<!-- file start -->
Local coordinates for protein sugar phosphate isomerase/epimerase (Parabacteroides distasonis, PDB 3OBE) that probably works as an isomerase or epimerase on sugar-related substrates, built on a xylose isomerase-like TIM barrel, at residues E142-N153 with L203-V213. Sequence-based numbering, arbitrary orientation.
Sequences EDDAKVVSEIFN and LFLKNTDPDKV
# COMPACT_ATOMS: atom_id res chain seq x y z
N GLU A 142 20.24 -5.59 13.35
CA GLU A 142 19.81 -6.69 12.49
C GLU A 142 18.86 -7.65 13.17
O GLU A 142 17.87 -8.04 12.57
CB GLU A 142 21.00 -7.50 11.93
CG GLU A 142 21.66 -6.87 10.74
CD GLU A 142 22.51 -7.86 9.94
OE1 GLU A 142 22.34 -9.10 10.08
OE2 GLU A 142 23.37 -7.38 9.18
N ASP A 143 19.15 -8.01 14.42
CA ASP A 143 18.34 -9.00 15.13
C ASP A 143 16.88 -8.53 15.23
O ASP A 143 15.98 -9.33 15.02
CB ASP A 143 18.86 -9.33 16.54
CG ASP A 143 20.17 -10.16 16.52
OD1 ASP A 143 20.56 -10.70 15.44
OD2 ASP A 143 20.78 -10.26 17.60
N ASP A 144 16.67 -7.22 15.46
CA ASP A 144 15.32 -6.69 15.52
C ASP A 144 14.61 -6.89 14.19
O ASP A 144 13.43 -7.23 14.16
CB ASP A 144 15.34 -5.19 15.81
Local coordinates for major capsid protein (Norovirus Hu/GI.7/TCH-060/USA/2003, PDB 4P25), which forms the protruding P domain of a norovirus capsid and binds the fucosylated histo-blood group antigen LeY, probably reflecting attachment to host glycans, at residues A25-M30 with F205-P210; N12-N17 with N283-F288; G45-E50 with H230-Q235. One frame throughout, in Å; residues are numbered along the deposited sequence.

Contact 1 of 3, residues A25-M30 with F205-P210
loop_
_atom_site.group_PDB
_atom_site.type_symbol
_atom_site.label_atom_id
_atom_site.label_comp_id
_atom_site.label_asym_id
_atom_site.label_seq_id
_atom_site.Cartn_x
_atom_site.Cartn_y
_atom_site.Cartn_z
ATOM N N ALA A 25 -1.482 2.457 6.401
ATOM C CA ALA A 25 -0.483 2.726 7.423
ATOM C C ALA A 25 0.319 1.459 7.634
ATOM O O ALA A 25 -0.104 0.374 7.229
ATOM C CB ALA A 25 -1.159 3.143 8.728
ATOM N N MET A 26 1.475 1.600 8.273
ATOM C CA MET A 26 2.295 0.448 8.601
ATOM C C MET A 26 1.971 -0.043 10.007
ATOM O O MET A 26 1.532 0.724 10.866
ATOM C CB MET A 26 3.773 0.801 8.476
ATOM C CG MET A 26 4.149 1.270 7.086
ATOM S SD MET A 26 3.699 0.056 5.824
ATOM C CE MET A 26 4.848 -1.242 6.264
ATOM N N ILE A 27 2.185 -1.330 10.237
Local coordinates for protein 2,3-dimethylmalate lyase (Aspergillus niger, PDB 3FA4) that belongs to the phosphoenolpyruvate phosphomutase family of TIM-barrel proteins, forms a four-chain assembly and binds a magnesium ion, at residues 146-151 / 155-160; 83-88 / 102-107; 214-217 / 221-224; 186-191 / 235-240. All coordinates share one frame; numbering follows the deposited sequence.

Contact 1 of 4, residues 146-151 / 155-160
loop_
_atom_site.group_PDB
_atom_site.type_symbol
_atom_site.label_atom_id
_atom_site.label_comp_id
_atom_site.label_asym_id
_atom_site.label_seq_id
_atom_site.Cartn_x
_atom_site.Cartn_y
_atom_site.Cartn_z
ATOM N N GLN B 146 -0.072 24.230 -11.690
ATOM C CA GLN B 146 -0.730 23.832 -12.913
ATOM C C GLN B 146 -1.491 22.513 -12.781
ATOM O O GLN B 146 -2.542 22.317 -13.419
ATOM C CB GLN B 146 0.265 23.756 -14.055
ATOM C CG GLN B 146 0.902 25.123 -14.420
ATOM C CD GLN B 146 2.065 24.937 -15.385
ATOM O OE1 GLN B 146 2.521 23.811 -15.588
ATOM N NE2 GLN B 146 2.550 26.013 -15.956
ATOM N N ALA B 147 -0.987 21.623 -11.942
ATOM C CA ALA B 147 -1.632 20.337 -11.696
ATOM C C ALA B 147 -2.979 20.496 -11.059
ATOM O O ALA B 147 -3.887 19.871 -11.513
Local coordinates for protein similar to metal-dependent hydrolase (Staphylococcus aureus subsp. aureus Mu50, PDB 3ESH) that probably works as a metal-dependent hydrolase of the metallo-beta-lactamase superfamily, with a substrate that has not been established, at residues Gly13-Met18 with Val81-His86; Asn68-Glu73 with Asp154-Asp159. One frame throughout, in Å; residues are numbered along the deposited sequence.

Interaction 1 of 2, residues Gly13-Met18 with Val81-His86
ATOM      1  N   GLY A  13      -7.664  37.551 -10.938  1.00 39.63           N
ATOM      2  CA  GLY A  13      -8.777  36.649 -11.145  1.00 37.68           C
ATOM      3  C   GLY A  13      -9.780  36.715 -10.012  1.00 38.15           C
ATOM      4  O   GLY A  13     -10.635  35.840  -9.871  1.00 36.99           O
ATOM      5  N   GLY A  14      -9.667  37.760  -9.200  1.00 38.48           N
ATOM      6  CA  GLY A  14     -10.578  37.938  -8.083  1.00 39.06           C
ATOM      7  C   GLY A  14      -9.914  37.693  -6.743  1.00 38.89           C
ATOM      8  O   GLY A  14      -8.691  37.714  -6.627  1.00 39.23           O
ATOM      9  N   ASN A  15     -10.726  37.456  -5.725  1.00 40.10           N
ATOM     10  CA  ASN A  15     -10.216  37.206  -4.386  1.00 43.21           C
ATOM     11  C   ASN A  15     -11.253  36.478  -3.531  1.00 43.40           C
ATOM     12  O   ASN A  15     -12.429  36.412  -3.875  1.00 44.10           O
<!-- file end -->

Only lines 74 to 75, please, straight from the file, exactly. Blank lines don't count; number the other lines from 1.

ATOM C CA ALA B 147 -1.632 20.337 -11.696
ATOM C C ALA B 147 -2.979 20.496 -11.059